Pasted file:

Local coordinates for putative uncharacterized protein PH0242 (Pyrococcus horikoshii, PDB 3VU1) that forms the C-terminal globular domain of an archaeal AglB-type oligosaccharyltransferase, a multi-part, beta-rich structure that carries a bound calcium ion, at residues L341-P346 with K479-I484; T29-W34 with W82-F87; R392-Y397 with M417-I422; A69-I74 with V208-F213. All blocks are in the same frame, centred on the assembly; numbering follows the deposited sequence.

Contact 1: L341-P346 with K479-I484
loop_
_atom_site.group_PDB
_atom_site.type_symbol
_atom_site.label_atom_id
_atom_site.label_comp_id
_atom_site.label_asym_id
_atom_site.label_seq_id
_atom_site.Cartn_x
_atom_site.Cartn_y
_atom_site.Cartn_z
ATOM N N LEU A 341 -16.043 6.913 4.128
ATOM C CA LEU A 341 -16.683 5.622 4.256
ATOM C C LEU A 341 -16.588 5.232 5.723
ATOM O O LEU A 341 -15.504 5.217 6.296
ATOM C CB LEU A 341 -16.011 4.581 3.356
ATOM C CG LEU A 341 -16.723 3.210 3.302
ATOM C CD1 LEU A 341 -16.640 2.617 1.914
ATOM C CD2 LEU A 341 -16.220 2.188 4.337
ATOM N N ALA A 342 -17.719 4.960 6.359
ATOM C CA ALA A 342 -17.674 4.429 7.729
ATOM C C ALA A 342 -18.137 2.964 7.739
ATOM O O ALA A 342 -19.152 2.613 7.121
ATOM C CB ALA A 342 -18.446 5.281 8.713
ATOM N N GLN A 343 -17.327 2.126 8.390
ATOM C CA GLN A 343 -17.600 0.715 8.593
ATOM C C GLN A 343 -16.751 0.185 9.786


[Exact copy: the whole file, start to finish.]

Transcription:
Local coordinates for putative uncharacterized protein PH0242 (Pyrococcus horikoshii, PDB 3VU1) that forms the C-terminal globular domain of an archaeal AglB-type oligosaccharyltransferase, a multi-part, beta-rich structure that carries a bound calcium ion, at residues L341-P346 with K479-I484; T29-W34 with W82-F87; R392-Y397 with M417-I422; A69-I74 with V208-F213. All blocks are in the same frame, centred on the assembly; numbering follows the deposited sequence.

Contact 1: L341-P346 with K479-I484
loop_
_atom_site.group_PDB
_atom_site.type_symbol
_atom_site.label_atom_id
_atom_site.label_comp_id
_atom_site.label_asym_id
_atom_site.label_seq_id
_atom_site.Cartn_x
_atom_site.Cartn_y
_atom_site.Cartn_z
ATOM N N LEU A 341 -16.043 6.913 4.128
ATOM C CA LEU A 341 -16.683 5.622 4.256
ATOM C C LEU A 341 -16.588 5.232 5.723
ATOM O O LEU A 341 -15.504 5.217 6.296
ATOM C CB LEU A 341 -16.011 4.581 3.356
ATOM C CG LEU A 341 -16.723 3.210 3.302
ATOM C CD1 LEU A 341 -16.640 2.617 1.914
ATOM C CD2 LEU A 341 -16.220 2.188 4.337
ATOM N N ALA A 342 -17.719 4.960 6.359
ATOM C CA ALA A 342 -17.674 4.429 7.729
ATOM C C ALA A 342 -18.137 2.964 7.739
ATOM O O ALA A 342 -19.152 2.613 7.121
ATOM C CB ALA A 342 -18.446 5.281 8.713
ATOM N N GLN A 343 -17.327 2.126 8.390
ATOM C CA GLN A 343 -17.600 0.715 8.593
ATOM C C GLN A 343 -16.751 0.185 9.786